Technological innovation in human-computer interfaces, medical breakthroughs in nano- and biotechnology, algorithmic governance, new technologies to intervene in anthropogenic climate change, all seriously challenge established understandings of the human being and its environment.
Mind-blowing questions are now being asked, such as: What is the nature of the future human being? What are the potentials of new genetics or of cloning? Can AI develop human qualities? What happens to social relations when we are primarily living in digital and virtual spaces? What social status do robots, avatars and digital selves acquire?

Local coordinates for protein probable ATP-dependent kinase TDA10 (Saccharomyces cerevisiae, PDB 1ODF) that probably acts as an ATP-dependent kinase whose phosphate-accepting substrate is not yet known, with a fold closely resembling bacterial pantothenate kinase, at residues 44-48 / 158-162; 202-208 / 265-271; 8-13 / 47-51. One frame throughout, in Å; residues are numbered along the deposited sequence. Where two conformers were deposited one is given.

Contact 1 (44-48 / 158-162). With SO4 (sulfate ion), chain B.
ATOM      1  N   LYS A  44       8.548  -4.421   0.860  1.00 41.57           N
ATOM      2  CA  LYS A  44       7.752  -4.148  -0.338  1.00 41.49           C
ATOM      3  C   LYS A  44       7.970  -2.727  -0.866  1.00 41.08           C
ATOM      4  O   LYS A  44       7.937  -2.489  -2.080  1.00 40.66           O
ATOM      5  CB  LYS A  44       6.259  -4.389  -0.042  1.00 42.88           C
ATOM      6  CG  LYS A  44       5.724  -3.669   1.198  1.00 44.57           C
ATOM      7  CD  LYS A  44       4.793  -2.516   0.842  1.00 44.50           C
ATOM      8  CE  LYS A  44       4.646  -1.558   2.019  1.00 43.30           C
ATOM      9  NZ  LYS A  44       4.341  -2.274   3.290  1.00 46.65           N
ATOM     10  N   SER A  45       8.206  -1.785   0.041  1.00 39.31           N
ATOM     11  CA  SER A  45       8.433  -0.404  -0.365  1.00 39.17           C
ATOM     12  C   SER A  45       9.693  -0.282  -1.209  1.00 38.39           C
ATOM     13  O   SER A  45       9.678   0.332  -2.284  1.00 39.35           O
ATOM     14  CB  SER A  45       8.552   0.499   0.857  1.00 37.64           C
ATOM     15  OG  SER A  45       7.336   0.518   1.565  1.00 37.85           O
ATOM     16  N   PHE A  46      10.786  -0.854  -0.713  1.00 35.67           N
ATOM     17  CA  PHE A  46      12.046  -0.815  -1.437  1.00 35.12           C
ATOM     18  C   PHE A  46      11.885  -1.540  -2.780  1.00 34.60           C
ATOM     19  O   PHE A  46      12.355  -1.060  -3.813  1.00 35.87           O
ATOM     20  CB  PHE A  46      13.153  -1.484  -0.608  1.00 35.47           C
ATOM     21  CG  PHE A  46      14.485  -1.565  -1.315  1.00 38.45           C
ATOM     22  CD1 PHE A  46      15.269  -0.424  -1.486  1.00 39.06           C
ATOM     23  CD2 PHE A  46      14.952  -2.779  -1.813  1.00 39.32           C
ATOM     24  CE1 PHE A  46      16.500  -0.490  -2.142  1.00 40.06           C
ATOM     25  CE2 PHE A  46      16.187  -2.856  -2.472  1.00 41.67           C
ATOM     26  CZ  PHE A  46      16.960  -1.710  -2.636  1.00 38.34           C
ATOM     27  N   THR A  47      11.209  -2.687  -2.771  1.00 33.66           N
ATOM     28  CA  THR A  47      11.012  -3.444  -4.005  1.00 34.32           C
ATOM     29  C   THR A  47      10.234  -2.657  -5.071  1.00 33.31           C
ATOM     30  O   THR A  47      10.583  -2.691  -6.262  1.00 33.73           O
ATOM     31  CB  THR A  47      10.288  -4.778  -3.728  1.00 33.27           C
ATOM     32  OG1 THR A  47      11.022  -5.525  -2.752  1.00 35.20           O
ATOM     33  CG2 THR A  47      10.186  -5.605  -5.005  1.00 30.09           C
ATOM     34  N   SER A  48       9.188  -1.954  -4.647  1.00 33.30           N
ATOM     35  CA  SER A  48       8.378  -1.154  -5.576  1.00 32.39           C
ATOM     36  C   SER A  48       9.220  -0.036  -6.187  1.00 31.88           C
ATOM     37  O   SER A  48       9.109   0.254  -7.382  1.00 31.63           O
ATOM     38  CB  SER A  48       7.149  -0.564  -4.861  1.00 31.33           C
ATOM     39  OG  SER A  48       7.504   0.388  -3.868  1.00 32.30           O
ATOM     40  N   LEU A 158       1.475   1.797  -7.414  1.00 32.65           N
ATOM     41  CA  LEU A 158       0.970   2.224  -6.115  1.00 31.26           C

"Human Futures: A Study of Technoscientific Immortality" explores the impact of advancements in technology on our understanding of the human being and the environment. This research project focuses on death, a key aspect of humanity that may change in the future due to advancements in fields such as human-computer interfaces, medical technology, AI, and virtual reality. Through six ethnographic case studies, the project compares the imaginaries and practices of what may be termed "technoscientific immortality" in Russia and the US.